Using a hybrid campaign approach is perfect for advertisers who are fine with using Google’s bidding intelligence, but want to stay in control of some specific auctions.
The split in manual and automated campaigns can be made for products/categories (“we want to control our core category televisions ourselves but the other categories can managed automatically”) or by search term / funnel stage (we want Google to manage the generic terms, but we want to control the branded terms ourselves”). See how you can split in search terms or funnel stages using the waterfall principle.
Bidding is a profession in its own right. You can achieve great results with manual or rule based bidding, but when done improperly one can miss the point. An algorithm never gets tired of changing bids to achieve the optimal point. And when using Google’s automated bidding intelligence many extra signals around for instance user profile, device, time, geography and search term are taken into account to determine the bid per query.
Automated bidding is suited for advertisers that do not want to design a time consuming manual bidding strategy and manage bids, but do want to keep a certain amount of control (being able to add search negative keywords, split in groups with different CPA or ROAS goals, etc.). If you trust Google automation and want to keep insight in what is happening (search terms, etc.), automated bidding is the right thing for you.
You can accept that you do not have many possibilities to boost products or terms manually. It is for instance harder to push products or promotions temporarily and it is also harder for an algorithm to handle seasonality and peaks.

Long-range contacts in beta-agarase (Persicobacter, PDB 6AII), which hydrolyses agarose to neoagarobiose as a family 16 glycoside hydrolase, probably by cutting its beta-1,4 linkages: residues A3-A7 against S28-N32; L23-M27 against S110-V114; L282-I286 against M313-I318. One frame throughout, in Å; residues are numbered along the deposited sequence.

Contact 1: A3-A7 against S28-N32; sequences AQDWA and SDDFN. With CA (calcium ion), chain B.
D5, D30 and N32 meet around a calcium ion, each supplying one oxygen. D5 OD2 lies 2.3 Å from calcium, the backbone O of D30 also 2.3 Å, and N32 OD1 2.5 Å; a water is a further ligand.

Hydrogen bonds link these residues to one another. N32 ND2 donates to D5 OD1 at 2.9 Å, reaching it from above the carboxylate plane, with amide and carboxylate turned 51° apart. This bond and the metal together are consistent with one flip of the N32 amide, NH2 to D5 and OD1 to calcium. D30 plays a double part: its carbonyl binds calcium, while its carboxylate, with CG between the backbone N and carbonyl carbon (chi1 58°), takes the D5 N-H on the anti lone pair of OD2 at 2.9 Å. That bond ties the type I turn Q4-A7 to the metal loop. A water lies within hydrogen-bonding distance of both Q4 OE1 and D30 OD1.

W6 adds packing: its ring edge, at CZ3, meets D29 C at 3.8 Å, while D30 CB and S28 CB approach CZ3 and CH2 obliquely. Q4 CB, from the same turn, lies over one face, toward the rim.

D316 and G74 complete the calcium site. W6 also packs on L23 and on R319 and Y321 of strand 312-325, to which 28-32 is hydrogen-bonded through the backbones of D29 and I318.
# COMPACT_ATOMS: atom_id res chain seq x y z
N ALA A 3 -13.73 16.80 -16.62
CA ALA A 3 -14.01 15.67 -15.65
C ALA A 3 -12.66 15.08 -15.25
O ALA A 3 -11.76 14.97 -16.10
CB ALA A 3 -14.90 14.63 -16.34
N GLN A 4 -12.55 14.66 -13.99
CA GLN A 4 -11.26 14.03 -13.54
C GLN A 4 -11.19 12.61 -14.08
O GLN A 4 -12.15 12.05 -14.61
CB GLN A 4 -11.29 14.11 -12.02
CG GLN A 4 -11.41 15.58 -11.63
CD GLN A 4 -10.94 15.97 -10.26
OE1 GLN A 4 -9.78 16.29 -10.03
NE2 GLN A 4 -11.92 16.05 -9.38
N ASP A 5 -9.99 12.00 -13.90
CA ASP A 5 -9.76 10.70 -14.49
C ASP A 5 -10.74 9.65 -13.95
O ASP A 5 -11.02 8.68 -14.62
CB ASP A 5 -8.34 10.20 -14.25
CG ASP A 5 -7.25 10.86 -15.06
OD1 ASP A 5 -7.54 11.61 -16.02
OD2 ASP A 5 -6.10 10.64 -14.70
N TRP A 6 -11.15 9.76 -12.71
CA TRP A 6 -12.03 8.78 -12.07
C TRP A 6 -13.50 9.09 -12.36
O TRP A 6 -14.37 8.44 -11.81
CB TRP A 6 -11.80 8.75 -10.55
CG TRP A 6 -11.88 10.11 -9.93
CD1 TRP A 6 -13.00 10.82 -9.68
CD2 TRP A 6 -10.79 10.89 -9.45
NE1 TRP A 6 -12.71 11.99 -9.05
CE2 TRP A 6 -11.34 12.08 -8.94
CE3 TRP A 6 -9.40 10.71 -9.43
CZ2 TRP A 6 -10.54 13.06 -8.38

Smart shopping is a campaign type on its own. It is suited for advertisers that want to benefit most from everything Google has developed to help you achieve the best results in the easiest way. If you see Shopping Ads as a channel you just switch on, and want the least amount of time to set up campaigns, smart shopping is a good option to consider. You have to take for granted though that smart shopping is a black box. It does not give you any insights whatsoever in what is happening around for example placements, or search terms.
With smart shopping you also directly advertise on all networks, so also on the Google Display Network, Gmail and Youtube. A good place for retargeting people who have viewed your products. You cannot switch this off or control this. Some advertisers see this “holistic approach” as a benefit. Others hate the idea of having a campaign that shows ads everywhere and cannot be analyzed or controlled.
We think smart shopping fits best for advertisers that do not have much experience with Google Shopping and do not want to invest time or money in getting this expertise. Especially for advertisers that do not mind the black box and think they will not ever be looking at search term reports or what network worked best for them. With this in mind, Smart shopping is especially interesting for the large group of small merchants but also larger merchants that do not (want to) spend time and effort in this channel. If you do want to be able to analyze and optimize a little bit, automated bidding could the better alternative.
Every advertiser is different. In terms of spend, expertise, interest, goals and requirements. Some want to be in control and others love a quick and easy approach. Some love it when Google brings in campaign automation and others are sceptical about it. An agency will in many cases say it is best to go for a more controlled approach, since this takes time and expertise. Google will in most cases say a more automated approach works better. There is no “best approach” that works for each advertiser though. With the differences we explained in this article you can now easily see where you stand and choose the approach that works best for you.
Having said this, we do have an opinion of course. We are most enthusiastic about the hybrid approach. It is a perfect balance between control and Google automation. In some parts (funnel steps, search terms, products, markets) you may want more control and for some parts you may want to rely on the intelligent bidding by Google.